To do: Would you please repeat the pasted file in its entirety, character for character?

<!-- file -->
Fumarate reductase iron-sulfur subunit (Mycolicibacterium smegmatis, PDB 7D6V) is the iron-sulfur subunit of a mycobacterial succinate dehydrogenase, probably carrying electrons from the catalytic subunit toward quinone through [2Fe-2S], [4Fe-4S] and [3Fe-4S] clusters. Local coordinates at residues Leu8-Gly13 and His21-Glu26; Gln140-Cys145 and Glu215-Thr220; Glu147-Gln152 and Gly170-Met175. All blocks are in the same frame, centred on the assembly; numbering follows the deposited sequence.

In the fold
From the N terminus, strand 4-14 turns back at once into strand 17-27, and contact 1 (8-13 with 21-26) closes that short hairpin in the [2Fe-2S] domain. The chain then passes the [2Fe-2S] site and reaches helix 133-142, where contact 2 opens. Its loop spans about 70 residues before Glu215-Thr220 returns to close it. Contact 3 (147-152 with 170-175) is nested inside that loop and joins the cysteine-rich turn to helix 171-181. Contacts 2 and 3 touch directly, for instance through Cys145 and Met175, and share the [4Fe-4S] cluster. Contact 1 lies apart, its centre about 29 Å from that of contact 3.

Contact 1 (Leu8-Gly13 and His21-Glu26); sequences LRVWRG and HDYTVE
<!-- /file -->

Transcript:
Fumarate reductase iron-sulfur subunit (Mycolicibacterium smegmatis, PDB 7D6V) is the iron-sulfur subunit of a mycobacterial succinate dehydrogenase, probably carrying electrons from the catalytic subunit toward quinone through [2Fe-2S], [4Fe-4S] and [3Fe-4S] clusters. Local coordinates at residues Leu8-Gly13 and His21-Glu26; Gln140-Cys145 and Glu215-Thr220; Glu147-Gln152 and Gly170-Met175. All blocks are in the same frame, centred on the assembly; numbering follows the deposited sequence.

In the fold
From the N terminus, strand 4-14 turns back at once into strand 17-27, and contact 1 (8-13 with 21-26) closes that short hairpin in the [2Fe-2S] domain. The chain then passes the [2Fe-2S] site and reaches helix 133-142, where contact 2 opens. Its loop spans about 70 residues before Glu215-Thr220 returns to close it. Contact 3 (147-152 with 170-175) is nested inside that loop and joins the cysteine-rich turn to helix 171-181. Contacts 2 and 3 touch directly, for instance through Cys145 and Met175, and share the [4Fe-4S] cluster. Contact 1 lies apart, its centre about 29 Å from that of contact 3.

Contact 1 (Leu8-Gly13 and His21-Glu26); sequences LRVWRG and HDYTVE